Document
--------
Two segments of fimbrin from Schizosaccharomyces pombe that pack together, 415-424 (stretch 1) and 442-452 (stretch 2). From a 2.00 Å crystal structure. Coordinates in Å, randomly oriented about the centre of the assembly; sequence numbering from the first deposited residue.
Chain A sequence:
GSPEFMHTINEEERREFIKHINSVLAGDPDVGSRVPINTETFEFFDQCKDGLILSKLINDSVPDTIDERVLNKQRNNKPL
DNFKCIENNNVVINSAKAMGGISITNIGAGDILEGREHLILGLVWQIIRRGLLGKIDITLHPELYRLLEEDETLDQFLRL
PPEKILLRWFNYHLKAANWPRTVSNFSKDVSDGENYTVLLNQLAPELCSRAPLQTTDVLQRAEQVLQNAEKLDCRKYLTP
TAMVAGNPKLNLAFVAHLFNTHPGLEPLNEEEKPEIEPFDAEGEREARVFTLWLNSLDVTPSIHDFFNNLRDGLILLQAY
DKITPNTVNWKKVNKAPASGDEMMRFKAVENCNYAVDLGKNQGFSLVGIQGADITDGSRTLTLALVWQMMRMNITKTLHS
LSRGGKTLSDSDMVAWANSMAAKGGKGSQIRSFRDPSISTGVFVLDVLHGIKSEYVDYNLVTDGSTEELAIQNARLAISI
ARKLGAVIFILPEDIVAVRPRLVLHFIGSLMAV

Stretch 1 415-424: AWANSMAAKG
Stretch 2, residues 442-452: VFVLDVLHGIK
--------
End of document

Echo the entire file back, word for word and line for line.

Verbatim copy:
Two segments of fimbrin from Schizosaccharomyces pombe that pack together, 415-424 (stretch 1) and 442-452 (stretch 2). From a 2.00 Å crystal structure. Coordinates in Å, randomly oriented about the centre of the assembly; sequence numbering from the first deposited residue.
Chain A sequence:
GSPEFMHTINEEERREFIKHINSVLAGDPDVGSRVPINTETFEFFDQCKDGLILSKLINDSVPDTIDERVLNKQRNNKPL
DNFKCIENNNVVINSAKAMGGISITNIGAGDILEGREHLILGLVWQIIRRGLLGKIDITLHPELYRLLEEDETLDQFLRL
PPEKILLRWFNYHLKAANWPRTVSNFSKDVSDGENYTVLLNQLAPELCSRAPLQTTDVLQRAEQVLQNAEKLDCRKYLTP
TAMVAGNPKLNLAFVAHLFNTHPGLEPLNEEEKPEIEPFDAEGEREARVFTLWLNSLDVTPSIHDFFNNLRDGLILLQAY
DKITPNTVNWKKVNKAPASGDEMMRFKAVENCNYAVDLGKNQGFSLVGIQGADITDGSRTLTLALVWQMMRMNITKTLHS
LSRGGKTLSDSDMVAWANSMAAKGGKGSQIRSFRDPSISTGVFVLDVLHGIKSEYVDYNLVTDGSTEELAIQNARLAISI
ARKLGAVIFILPEDIVAVRPRLVLHFIGSLMAV

Stretch 1 415-424: AWANSMAAKG
Stretch 2, residues 442-452: VFVLDVLHGIK